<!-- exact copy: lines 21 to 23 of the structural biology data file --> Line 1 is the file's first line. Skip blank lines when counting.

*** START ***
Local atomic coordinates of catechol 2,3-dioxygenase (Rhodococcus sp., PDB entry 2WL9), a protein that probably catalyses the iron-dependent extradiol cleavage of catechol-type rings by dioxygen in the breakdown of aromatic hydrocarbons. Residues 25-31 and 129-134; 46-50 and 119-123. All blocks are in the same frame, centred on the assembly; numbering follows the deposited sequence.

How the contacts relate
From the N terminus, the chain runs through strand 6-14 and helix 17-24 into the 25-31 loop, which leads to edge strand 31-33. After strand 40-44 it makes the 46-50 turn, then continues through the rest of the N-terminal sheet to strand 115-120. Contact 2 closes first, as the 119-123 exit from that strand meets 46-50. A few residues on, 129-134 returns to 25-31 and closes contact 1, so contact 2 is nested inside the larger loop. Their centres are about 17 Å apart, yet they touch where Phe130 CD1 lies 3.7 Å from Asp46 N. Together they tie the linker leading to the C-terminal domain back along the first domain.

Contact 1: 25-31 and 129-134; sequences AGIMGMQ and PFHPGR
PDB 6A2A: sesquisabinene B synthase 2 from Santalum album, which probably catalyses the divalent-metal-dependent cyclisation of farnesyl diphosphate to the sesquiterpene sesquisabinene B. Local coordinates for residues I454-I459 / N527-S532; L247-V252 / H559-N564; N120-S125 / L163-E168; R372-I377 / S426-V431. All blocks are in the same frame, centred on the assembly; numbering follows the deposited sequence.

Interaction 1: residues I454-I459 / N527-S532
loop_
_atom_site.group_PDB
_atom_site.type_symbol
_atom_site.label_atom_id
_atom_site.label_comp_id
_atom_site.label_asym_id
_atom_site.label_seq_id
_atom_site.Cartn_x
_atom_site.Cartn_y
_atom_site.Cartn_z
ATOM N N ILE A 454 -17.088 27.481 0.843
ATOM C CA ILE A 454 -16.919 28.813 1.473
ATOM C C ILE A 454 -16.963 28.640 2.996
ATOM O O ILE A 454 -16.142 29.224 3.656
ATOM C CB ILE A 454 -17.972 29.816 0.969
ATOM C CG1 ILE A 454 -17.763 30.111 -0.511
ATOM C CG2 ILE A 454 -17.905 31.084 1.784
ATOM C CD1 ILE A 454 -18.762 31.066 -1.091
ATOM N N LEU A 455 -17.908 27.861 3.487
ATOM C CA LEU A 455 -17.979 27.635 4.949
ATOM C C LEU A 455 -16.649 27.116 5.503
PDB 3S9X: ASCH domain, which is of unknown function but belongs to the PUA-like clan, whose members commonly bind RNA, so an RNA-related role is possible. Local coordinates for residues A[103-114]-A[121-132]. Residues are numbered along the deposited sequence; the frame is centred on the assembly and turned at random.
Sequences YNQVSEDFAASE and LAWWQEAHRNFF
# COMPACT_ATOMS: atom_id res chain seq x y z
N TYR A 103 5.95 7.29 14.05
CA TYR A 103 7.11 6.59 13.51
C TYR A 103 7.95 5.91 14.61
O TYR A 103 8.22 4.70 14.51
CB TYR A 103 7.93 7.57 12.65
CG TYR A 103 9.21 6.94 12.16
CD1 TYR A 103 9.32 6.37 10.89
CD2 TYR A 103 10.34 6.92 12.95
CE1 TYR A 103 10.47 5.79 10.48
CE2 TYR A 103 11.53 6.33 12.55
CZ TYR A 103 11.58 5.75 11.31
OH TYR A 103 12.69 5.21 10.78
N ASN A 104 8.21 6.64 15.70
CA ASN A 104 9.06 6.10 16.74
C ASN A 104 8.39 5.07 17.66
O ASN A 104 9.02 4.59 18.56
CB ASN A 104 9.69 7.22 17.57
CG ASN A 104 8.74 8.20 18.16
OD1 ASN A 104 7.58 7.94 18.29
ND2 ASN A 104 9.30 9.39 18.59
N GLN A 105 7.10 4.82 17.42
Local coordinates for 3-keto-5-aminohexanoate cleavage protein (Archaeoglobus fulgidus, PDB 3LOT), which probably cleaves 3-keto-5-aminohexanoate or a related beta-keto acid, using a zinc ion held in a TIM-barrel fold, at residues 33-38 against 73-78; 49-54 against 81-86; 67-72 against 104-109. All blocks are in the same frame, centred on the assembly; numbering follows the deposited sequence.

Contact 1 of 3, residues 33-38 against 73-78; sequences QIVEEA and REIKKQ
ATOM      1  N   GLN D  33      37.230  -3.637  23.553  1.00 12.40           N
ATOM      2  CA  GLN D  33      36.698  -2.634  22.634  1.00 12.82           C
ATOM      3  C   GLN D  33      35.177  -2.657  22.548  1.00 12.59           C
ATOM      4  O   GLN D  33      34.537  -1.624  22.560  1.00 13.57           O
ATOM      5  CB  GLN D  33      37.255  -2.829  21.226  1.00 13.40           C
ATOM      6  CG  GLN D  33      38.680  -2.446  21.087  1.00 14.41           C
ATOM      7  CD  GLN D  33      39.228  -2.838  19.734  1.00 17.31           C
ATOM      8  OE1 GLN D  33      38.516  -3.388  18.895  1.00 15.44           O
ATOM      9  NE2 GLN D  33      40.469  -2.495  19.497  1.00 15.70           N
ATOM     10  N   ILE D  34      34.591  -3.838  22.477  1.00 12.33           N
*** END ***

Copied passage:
ATOM C CB ILE A 454 -17.972 29.816 0.969
ATOM C CG1 ILE A 454 -17.763 30.111 -0.511
ATOM C CG2 ILE A 454 -17.905 31.084 1.784